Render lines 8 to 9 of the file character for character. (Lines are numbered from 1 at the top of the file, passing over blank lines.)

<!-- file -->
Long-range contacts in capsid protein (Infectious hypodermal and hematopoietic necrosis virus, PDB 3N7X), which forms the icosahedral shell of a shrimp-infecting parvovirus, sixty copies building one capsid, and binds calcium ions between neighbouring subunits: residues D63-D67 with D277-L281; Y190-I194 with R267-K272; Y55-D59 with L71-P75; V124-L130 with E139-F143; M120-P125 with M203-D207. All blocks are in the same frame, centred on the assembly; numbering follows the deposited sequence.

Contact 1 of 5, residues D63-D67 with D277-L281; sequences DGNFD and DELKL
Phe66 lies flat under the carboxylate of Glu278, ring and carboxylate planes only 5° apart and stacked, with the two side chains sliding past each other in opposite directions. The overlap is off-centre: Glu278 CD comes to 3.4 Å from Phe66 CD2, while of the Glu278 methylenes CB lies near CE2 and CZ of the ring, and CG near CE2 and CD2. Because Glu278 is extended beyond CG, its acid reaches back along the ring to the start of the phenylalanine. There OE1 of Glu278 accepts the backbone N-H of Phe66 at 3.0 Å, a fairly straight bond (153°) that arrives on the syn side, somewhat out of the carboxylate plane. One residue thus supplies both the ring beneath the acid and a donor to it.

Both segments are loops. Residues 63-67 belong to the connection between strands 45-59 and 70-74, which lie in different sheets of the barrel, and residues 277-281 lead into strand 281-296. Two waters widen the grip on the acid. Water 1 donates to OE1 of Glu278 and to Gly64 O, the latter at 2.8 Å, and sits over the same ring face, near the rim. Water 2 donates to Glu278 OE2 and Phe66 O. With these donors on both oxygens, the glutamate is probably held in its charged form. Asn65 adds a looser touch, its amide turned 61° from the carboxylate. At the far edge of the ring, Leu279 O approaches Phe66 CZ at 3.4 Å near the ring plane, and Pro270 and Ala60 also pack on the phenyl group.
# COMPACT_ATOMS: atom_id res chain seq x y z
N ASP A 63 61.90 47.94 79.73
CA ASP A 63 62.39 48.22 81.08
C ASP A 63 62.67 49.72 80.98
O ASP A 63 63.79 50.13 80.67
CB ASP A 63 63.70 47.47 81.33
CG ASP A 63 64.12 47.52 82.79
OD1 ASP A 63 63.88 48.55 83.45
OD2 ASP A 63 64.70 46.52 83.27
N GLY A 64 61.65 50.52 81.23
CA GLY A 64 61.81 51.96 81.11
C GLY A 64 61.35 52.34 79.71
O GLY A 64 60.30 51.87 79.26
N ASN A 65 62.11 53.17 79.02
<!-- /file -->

C ASP A 63 62.67 49.72 80.98
O ASP A 63 63.79 50.13 80.67